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- The Forecaster
PORTLAND — Employers, landlords and landowners will all have to ante up in 2016 as a city minimum wage and other fees take effect.
The minimum wage of $10.10 per hour takes effect Friday, Jan. 1. It applies to businesses, nonprofits and city government.
The Housing Safety Office, meanwhile, is already accepting registrations from landlords who must annually pay anywhere from $15 to $35 per unit to fund the new inspections and enforcement program.
The fees are due by Friday; registration can be done online or at the Housing Safety Office in Room 26 at City Hall.
Also in January, a monthly stormwater fee for all property owners will be assessed at $6 per 1,200 square feet.
The fee, which will apply to owners of private and public properties, will help fund upgrades to the Portland Water District treatment plant near East End Beach, separating stormwater and wastewater, and other projects to reduce the flow of wastewater into Casco Bay.
Aside from from Peaks Island, owners of properties that are less than 400 square feet in the city and the Casco Bay islands are exempt from the fees.
It has been a long and winding road for the minimum wage ordinance, first proposed in 2014 by former Mayor Michael Brennan and passed by the City Council in September.
The new minimum could mean a raise of as much as $2.60 an hour above the state minimum wage of $7.50 per hour.
How many employees are affected has remains a guess.
Based on informal surveys of 700 Portland Regional Chamber of Commerce members, CEO Chris Hall estimated fewer than 1,000 people are paid the minimum wage, and then mostly as a training wage.
Some city business owners said Monday that they are already paying more than $10.10 per hour.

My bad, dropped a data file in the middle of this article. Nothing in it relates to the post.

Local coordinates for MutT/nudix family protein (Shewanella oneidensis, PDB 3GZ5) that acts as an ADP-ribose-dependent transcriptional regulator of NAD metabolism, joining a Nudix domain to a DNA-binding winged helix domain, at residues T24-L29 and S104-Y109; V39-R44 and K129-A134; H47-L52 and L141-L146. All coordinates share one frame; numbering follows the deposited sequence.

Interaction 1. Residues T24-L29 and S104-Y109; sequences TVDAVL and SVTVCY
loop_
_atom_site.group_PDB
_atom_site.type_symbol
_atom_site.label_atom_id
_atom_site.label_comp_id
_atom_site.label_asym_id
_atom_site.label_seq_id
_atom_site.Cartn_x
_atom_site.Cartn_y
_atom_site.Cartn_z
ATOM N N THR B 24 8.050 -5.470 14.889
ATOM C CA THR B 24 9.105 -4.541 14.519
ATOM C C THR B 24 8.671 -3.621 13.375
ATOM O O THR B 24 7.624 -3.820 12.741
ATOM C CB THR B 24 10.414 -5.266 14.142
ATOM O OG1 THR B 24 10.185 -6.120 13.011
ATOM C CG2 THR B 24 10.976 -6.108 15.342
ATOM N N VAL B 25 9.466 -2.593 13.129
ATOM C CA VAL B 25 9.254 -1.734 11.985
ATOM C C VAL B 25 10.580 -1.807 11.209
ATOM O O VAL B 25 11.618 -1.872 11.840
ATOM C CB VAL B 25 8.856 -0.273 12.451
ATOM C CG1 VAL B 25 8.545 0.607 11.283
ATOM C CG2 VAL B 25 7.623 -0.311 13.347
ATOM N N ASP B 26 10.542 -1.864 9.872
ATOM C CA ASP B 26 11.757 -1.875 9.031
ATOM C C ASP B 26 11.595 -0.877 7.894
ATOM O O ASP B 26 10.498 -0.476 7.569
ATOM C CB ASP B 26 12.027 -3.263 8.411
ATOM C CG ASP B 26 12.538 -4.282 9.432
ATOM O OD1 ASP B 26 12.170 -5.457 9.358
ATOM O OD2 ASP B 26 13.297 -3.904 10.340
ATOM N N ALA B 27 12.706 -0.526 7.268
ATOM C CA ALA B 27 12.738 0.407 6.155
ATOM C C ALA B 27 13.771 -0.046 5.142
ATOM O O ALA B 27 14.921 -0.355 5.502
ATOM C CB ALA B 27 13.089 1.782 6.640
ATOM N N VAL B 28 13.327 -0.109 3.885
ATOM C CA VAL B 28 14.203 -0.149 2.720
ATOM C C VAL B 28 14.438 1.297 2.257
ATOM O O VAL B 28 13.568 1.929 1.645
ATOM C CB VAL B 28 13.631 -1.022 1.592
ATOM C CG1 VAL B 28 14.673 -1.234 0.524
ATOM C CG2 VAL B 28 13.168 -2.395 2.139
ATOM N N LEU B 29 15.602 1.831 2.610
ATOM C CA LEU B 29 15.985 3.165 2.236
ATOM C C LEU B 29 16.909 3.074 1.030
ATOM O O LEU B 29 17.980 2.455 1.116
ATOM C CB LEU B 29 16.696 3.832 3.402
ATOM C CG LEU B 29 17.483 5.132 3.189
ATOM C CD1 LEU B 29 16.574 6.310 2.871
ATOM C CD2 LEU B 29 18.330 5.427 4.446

“I pay more than the new minimum because of how expensive it is to live in the city,” Tristan Gallagher, owner of Coast City Comics at 634 Congress St., said.
The minimum wage is not extended to “tipped” workers who make more than $30 per month in tips. They will continue to earn the state-allowed $3.75 per hour, unless accumulated tips do not amount to the new city minimum wage. Employers will then be required to make up the difference in pay.
The ordinance will be enforced by the office of the city manager. The wage will increase to $10.68 an hour on Jan. 1, 2017, and increase annually thereafter at the rate of inflation calculated in the urban measure of the Consumer Price Index.
The $35 landlord registration fees can be offset by discounts for buildings with full sprinkler systems, centrally monitored alarm systems, or nonsmoking policies. The minimum per unit fee is $15.
The Housing Safety Office was established in the current municipal budget and will be led by Arthur Howe III, administrator Ian Houseal, and three inspectors who are yet to be hired.
The office was recommended by a task force set up after the Nov. 1, 2014, fire that killed six people at 20-24 Noyes St. Landlords who do not register by Friday face potential fines of $100 per day, but enforcement of the ordinance has been deferred to Feb. 1, 2016.
In October, Howe said it may take as long as three years to set up and implement a full inspection program for the city’s estimated 17,000 rental units, and inspections will be prioritized by existing risk factors and/or complaints about buildings.
About 21,000 property owners will be billed monthly, quarterly or annually to help pay for an estimated $170 million in needed stormwater upgrades by 2030.
Anne Bilodeau of the city Finance Department said the invoice amounts determine the frequency of billing, with 1,400 invoices sent monthly, 18,900 quarterly and 700 annually.
City Water Resources Manager Nancy Gallinaro said Monday that city staff in several departments are ready to administer the fee and program, which is accompanied by a reduction of $1.50 per 100 cubic feet of wastewater to $8.20. Sample bills were sent in August, and residents can look up their assessments online.
Property owners can apply for credits for installing rain gardens or taking other measures to reduce the flow of stormwater from their properties.
Art Howe III, Portland’s housing safety administrator, will implement new rental inspection procedures funded by annual fees to landlords.